Several days ago, while testing my newly installed Velo Orange fenders, I observed that they were significantly less rigid than fenders from other makers. Investigating this, I hypothesized that this was due to the single eyebolt attachment unique to the VO product.
To further delve into this, I sent Jan Heine, Editor of Bicycle Quarterly, the following email:
I'm doing a little investigation into an issue I observed while testing a set of Velo Orange fenders on a daily rider I'm building for myself. The issue is that the fenders seem to have significantly less lateral rigidity. When riding on rough surfaces, this effect of this is that the fender will frequently deflect enough to actually contact the tire.
I was rather surprised by this, as it never happened with Berthoud, Honjo, or SKS fenders on bikes I've ridden under the exact same conditions, some of which fenders were installed with substantially less clearance. So I've begun looking into this. The upshot is that I've concluded that the Velo Orange system of one fender/stay attachment eyelet results in a significantly less rigid or stable fender/stay assembly.
This conclusion is based upon several factors, the gory details of which are on my blog at http://nihonmaru.blogspot.com. First, just testing with my hand, the VO fenders installed on a bike are perceptibly less rigid when pushed side to side than Honjos or Berthouds currently installed on my other bikes. This was especially surprising for the Honjos, as off the bike, the Honjo is a lighter gauge aluminum that is readily observed to be more flexible. The second is sort of an thumbnail geometry evaluation (I have a fairly significant engineering background), that supports the idea that the VO attachment scheme would be substantially less rigid than a two attachment configuration.
The third is some historical investigation. I did some image searching of old randonneur and other fendered bicycles; all the images I found showed examples with two attachment points between stay and fender. This unanimity among the historical evidence suggested to me that the builders of yore had a pretty good reason for 2 attachment points per stay and perhaps I'm rediscovering something that was common knowledge in their community.
However, the documentation on the admittedly obscure topic of bicycle fender/stay attachment practices is pretty thin, to say the least; all I found were images, no real discussion of why things were fashioned this way. This is why I'm contacting you, to ask if you know anything about this in general, or if you know whether one stay/fender attachment schemes were ever common or even existed.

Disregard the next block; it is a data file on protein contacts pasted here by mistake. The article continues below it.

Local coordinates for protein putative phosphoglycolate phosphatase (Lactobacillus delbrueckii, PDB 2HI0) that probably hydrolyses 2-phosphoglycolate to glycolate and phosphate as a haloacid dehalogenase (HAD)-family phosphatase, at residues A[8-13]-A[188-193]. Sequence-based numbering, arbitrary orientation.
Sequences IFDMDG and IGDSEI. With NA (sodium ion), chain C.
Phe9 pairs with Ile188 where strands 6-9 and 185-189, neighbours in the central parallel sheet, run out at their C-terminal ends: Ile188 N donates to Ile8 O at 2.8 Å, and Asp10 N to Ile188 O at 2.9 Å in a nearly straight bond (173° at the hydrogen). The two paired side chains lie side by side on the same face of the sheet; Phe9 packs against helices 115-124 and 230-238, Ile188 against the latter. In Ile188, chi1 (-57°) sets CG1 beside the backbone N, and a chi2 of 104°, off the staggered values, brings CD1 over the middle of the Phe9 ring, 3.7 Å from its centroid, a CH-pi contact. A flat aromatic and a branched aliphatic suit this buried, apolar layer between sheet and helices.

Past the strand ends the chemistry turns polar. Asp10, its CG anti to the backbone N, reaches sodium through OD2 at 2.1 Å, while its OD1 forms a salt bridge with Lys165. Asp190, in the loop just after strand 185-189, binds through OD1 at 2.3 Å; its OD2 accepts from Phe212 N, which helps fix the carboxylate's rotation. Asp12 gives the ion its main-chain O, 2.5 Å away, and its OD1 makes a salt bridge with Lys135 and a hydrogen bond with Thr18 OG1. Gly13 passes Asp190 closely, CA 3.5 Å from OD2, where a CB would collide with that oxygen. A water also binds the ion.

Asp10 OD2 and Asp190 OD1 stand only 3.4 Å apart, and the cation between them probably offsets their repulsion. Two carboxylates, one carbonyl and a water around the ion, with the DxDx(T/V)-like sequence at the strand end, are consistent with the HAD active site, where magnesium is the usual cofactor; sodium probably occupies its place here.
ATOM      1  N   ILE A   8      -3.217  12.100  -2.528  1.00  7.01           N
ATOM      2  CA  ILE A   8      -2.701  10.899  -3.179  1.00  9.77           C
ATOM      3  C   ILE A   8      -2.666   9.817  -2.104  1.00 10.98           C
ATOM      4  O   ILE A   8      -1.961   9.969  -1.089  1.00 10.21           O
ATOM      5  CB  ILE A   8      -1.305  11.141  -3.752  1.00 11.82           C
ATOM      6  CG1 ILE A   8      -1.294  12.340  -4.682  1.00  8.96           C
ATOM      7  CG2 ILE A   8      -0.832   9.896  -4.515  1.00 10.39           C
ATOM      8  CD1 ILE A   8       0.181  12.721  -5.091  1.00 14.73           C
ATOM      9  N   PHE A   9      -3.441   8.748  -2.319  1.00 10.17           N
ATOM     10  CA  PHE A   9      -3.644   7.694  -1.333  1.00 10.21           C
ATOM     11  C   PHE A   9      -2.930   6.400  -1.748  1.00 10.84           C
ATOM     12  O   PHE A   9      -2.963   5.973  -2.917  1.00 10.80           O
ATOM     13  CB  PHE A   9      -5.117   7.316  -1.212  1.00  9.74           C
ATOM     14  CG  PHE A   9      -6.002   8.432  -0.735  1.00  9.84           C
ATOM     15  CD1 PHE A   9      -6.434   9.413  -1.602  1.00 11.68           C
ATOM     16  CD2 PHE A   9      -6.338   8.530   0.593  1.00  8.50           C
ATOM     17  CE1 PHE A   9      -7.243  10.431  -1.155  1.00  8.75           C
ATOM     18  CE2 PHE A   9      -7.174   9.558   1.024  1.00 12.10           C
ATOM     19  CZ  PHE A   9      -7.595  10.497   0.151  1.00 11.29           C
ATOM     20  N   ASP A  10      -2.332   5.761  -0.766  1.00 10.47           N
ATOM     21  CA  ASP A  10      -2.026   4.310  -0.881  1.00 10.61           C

Any light you could shed on this would be much appreciated, as well as any indication of whether I can cite any or all of your response on the blog reference above.
Apropos of nothing, other than to demonstrate that the fenders are properly installed, here is the pedestrian workaday Fuji that has inspired this odd quest:
Silver Spring, Maryland"
I had no idea how such a cycling luminary would respond to an oddball request from a plebe schmoe like me. I didn't have to wait long to find out because, to Mr. Heine's immense credit, I received the following response 55 minutes later:
"This is one of those things I picked up in the Singer shop. One day, Ernest Csuka said: "Yes, some builders use a single eyebolt at the back. Their fenders all break, because they can flex too much."
Indeed, even the superlight bikes for the technical trials used two eyebolts to mount the fenders. (The eyebolts were custom-made from aluminum to save weight.) A broken fender incurred more penalty points than the credit for lighter weight.
So yes, you are rediscovering what the old guys had found out in the 1930s. This also was discussed in Bicycle Quarterly's article on how to mount aluminum fenders.
Please feel free to quote the above on your blog.
140 Lakeside Ave #C
Seattle WA 98122
P.S.: The leather washers ONLY should go between frame and fender, not between the stay attachment bolts and the fender... As you point out, they don't do anything at the stay bolts, because the stays already are flexible."
Well, there we have it - single eyelet fender/stay attachments are a questionable practice, permitting the flexibility I observed. This flexibility is doubly pernicious because it poses an immediate safety hazard as well as causing premature failure of the fender. I take pains to emphasize will cause premature failure, rather than may cause, because, as we all know, aluminum has no lower fatigue limit.
Now, beyond the fender issue at hand, a tip of the hat to Mr. Heine for being so promptly helpful. In addition to reading my email and quickly responding, the content of his response indicates he took the time to view my blog entries on the issue.
In case any readers are unaware, Vintage Bicycle Press, while largely silent on the topic of Fujis, is one of the superpowers in the vintage cycling world. I've been meaning to subscribe to their periodical, Bicycle Quarterly, for some time now, only sloth and procrastination has prevented me from doing so. I do need to get off my duff and subscribe; I urge readers to consider doing so as well.
Vintage Bicycle Press also publishes a variety of books, most notably The Golden Age Of Handbuilt Bicycles. This is, hands down, the best book ever published on vintage cycles, both in its lush photography and informative text.
Mr. Heine, should you be reading this, thank you for your prompt and helpful response.